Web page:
The Royal College of Anaesthetics (RCoA) has confirmed an administrative change to the acute core common stem (ACCS) training programme curriculum which clarifies the classification of third year ACCS (anaesthetics) trainees.
A review of the curriculum
ACCS is a three-year core training programme which rotates through emergency medicine, general (internal) medicine, anaesthetics and intensive care medicine.
The Royal College has recently made clarifications in its ACCS (anaesthetics) curriculum to more accurately reflect the higher stage of training that ACCS trainees receive compared to their colleagues in the second year of core training in anaesthetics. RCoA confirmed in January 2018 that the General Medical Council (GMC) has approved the administrative change to the ACCS curriculum.
NHS Employers has been closely involved with these developments, to ensure that the impact from employment and contractual perspectives were appropriately considered.
The amended curriculum can be accessed via the RCoA website.
The GMC has confirmed that the curriculum demonstrates sufficient educational progression between second and third years of this training pathway, for third year (formerly CT2(b)) trainees to be classified as CT3 for employment purposes.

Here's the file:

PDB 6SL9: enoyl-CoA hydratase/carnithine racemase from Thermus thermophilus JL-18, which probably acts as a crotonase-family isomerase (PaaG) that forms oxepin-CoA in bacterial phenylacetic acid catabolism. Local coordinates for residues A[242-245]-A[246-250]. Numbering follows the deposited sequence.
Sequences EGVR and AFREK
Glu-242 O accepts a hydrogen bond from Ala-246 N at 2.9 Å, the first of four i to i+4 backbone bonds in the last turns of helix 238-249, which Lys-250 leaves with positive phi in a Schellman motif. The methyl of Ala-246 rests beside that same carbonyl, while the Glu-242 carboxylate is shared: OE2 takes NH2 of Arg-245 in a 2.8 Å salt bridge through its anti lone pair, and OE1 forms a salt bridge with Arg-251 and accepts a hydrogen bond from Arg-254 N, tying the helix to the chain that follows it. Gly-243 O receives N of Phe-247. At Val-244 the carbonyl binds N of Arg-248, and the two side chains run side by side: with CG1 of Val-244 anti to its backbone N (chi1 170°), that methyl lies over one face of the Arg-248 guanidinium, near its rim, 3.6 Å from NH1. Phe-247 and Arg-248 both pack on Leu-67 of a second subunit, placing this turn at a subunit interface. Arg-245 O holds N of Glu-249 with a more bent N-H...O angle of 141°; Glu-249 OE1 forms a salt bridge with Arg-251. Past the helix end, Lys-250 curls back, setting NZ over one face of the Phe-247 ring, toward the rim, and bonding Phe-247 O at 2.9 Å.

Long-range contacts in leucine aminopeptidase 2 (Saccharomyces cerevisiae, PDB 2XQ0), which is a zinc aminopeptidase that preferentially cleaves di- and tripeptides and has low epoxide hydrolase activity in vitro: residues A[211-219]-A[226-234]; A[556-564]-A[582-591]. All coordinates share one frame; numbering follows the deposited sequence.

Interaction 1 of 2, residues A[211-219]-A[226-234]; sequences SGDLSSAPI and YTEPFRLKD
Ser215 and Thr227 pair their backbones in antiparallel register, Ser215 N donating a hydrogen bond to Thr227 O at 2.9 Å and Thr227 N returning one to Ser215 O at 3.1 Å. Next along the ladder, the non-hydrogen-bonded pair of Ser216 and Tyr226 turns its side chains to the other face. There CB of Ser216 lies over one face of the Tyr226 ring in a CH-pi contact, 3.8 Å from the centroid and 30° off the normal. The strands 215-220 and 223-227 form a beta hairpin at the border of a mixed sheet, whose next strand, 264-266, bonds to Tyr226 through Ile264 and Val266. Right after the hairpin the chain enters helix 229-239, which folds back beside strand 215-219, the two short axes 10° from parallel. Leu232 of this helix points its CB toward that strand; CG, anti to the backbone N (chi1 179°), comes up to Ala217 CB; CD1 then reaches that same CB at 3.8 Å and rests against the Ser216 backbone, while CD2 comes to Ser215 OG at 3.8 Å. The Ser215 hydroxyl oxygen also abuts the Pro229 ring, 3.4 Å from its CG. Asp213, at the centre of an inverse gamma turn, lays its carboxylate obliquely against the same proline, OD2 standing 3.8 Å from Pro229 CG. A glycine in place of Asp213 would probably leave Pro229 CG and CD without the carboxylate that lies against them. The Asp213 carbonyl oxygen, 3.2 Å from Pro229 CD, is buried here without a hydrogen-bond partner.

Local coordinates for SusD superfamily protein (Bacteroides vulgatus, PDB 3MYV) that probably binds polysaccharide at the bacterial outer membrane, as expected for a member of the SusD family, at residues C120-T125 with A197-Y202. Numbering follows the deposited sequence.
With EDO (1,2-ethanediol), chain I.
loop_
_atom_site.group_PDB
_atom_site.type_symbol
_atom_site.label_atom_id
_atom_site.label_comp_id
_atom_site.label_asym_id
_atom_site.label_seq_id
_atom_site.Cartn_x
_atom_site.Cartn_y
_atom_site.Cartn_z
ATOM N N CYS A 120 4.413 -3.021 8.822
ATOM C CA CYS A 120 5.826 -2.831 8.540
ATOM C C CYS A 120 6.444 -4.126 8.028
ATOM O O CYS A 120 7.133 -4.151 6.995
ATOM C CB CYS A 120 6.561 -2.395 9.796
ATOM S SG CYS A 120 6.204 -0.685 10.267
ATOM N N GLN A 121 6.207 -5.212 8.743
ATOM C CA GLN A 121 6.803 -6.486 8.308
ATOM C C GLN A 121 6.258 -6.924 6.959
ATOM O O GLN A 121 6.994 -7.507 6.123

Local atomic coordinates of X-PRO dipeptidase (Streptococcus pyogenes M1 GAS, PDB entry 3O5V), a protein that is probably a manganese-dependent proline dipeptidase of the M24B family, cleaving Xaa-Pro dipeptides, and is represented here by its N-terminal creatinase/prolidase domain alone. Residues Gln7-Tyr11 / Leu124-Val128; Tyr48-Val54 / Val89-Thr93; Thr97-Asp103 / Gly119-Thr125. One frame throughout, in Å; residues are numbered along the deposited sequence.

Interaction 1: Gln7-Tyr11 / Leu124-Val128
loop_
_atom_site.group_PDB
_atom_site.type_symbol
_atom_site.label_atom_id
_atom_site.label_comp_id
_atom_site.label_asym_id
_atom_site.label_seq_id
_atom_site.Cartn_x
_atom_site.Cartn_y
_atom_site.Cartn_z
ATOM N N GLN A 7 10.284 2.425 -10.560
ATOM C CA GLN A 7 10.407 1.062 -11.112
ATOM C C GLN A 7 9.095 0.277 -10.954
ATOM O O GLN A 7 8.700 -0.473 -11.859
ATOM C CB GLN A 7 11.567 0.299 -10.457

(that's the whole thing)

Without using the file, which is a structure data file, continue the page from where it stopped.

What has changed?
Previously, the ACCS curriculum clearly mapped training to the competences for CT2 core anaesthetics. The RCoA's ACCS core training programme curriculum (p.12) stated that: The first two years of ACCS training (GIM(Acute), EM, Anaesthetics and ICM) are followed by a year of Anaesthetic experience at CT2 level.
In turn, the 2016 terms and conditions for doctors in training states that: Doctors shall be paid a basic salary at a nodal pay point linked to the grade and the level of responsibility required in the post to which they have been appointed.
What does this mean for trainees and employers?
With effect from 1 January 2018, third year ACCS (anaesthetics) trainees need to be trained according to the updated curriculum, and classified as CT3 trainees. Health Education England is working with deans and tutors to ensure they are appropriately versed.
Employers will now need to review working arrangements for these trainees. The change will need to be consistently reflected in employment terms and rotational grids. Trainees at the revised CT3 level will now need to be appointed to and be expected to work in a more senior capacity. They will be remunerated - and their posts funded – accordingly.
Details about pay scales for doctors in training can be found on our pay and conditions circular.